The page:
“It would break my heart and would do the military a real disservice as we are ready and willing to serve honorably,” said Taryn. “It would put me in a position where after dedicating years of my life with no retirement eligibility. I would end up career-less, which puts a lot in jeopardy including my plans for the future.”
Forced out of the service
I also spoke Bryce Celotto, a transgender vet who was initially quite upset by the ban, but not at all surprised by it. After all, the LGBTQ+ community (particularly transgender people) has witnessed a long-standing pattern of attacks from the current presidential administration.
“I have friends who are openly trans and proudly still serve today,” said Bryce. “They show up to work every day, ready to go and do their jobs at the highest level. Transgender people are 100 percent capable and dedicated to serving our country just like our non-transgender colleagues.”
Bryce’s military career was however cut short when he was forced out due to his gender identity and the transition from female to male. Although initially devastated, he was able to pick up the pieces and make an amazing transition into civilian life.
Since that time, Bryce has earned three degrees – including a Master’s Degree from Brown University – and is now a public-school teacher.
“If given the chance, I know that I still have a lot to offer the U.S. military. With my college education and experiences teaching, I would make a good officer, but with all the uncertainty around the trans ban right now, it is unclear if I would even be welcomed back.”
Transgender people are often targets of hate crimes, and attacks from legislation continue to endorse the violence many of them face in society. Taryn and Bryce have honorably served this country, only to watch it turn its back on them when the thing they needed most was support.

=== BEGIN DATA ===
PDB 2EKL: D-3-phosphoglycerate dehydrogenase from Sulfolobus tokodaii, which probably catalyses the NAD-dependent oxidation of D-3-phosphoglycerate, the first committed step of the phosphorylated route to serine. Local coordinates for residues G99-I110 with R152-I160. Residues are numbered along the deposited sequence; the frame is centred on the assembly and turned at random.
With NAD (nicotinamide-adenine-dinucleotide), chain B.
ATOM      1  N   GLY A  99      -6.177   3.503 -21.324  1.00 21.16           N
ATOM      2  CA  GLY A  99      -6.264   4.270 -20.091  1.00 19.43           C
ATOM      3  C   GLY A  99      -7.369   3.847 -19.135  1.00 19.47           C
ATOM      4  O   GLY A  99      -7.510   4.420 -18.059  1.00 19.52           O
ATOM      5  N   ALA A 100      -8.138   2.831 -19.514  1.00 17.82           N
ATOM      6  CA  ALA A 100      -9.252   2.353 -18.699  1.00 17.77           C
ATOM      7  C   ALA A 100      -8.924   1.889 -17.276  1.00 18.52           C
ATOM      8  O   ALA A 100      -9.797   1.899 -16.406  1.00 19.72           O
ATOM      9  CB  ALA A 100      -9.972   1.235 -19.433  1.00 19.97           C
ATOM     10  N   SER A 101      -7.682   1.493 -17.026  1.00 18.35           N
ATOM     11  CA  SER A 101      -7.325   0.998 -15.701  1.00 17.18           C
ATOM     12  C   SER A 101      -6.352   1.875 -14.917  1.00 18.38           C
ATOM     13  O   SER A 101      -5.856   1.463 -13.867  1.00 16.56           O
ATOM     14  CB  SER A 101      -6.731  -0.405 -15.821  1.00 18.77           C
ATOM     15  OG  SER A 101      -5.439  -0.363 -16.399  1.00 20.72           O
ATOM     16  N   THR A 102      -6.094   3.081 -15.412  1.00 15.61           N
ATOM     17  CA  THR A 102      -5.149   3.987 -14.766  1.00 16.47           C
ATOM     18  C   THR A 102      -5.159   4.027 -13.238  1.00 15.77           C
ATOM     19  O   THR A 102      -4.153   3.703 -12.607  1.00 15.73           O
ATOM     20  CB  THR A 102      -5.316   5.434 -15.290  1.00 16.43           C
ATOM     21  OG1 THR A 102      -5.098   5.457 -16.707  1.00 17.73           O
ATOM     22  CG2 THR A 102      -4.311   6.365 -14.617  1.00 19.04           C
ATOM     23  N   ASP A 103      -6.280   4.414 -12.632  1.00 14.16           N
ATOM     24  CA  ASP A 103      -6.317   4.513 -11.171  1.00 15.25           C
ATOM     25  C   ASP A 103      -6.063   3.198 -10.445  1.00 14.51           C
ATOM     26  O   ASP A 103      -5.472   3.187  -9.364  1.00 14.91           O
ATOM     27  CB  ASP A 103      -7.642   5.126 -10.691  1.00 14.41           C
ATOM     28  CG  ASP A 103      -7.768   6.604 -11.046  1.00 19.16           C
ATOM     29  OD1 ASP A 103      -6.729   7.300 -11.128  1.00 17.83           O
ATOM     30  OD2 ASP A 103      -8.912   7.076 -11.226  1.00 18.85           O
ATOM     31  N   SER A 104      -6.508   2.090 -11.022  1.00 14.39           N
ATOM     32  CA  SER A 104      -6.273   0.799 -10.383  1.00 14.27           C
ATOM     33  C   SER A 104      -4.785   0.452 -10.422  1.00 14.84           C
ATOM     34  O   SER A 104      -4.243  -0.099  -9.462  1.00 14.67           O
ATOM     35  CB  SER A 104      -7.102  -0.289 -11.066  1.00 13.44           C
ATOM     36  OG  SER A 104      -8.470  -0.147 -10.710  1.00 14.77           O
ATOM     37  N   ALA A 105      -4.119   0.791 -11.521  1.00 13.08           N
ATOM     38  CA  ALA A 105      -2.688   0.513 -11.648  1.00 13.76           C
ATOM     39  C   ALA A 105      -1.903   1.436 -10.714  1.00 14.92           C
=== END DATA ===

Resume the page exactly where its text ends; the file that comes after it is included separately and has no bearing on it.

It’s fundamentally wrong
Transgender people are people—plain and simple. Taryn and Bryce are just two examples of hundreds of thousands of individuals who put country, justice, and sacrifice above all. Why should gender identity get in the way of their patriotic beliefs?
“We work hard, if not harder than others, because we HAVE to prove each and every day that we are worth our humanity,” said Bryce. “Transgender people are not a burden to U.S. military readiness, in fact we are an asset.”
Taryn, who currently serves, takes it back to the fundamentals.
“There are many things that the military has covered for some time and providing treatment to the trans military community is no different from say breast augmentation, Lasik eye surgery or a prescription for Viagra or Xanax,” said Taryn.
“Don’t let the numbers and figures distract you from recognizing blatant discriminatory policies. There was a point in time when there was a military ban for people of color, women, and the gay and lesbian communities.”
It’s important to remember that if we are not changing, then we are standing still. Hopefully, the ban will be blocked permanently, and America will get onto the right side of history.
George M. Johnson is the Managing Editor of BroadwayBlack.com. He has written for Ebony, TheGrio, TeenVogue, NBC News and several other major publications. Follow him on Facebook, Twitter, or Instagram.